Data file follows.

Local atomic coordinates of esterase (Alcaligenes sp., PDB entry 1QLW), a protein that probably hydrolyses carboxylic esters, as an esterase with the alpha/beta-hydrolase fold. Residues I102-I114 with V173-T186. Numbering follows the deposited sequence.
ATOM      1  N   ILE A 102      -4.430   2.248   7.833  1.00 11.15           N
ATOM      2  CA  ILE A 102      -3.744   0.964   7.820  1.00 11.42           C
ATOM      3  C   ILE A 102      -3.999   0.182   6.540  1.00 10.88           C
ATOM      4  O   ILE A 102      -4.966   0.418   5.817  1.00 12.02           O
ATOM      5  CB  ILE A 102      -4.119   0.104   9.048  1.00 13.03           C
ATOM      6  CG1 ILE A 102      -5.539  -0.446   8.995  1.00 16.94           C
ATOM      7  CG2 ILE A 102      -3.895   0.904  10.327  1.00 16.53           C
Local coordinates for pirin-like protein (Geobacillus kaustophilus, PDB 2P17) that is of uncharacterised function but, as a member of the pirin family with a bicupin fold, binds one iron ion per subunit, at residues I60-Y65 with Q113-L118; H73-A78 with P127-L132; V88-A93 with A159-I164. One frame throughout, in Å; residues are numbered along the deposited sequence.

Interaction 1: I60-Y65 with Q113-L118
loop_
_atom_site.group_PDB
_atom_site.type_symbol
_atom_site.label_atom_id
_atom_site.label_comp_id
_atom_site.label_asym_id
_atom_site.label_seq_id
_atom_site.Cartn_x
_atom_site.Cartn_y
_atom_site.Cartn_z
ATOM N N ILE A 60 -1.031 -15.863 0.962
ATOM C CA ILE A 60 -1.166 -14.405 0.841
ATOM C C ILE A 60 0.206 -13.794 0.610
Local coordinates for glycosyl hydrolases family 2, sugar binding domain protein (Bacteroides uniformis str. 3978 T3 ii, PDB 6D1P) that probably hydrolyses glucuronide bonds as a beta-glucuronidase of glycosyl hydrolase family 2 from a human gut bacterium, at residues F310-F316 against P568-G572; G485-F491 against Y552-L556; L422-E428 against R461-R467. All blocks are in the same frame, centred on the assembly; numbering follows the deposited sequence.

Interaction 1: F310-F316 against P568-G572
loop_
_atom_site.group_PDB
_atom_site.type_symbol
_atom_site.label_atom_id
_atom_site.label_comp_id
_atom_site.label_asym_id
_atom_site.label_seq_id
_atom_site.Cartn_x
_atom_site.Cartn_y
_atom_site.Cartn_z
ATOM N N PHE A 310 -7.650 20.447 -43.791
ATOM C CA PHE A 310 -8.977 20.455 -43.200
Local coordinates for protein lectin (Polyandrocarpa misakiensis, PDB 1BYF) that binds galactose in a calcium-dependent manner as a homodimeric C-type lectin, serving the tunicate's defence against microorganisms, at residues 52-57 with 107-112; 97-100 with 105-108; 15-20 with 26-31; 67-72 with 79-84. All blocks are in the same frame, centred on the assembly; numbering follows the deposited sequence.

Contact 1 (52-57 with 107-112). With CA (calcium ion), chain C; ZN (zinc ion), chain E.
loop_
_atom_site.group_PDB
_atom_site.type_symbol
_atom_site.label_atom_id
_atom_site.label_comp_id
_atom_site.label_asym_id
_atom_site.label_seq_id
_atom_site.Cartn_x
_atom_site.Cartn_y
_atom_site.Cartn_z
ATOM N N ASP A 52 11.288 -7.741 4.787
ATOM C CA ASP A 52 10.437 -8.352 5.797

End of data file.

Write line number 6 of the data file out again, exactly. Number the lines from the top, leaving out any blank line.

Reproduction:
ATOM      5  CB  ILE A 102      -4.119   0.104   9.048  1.00 13.03           C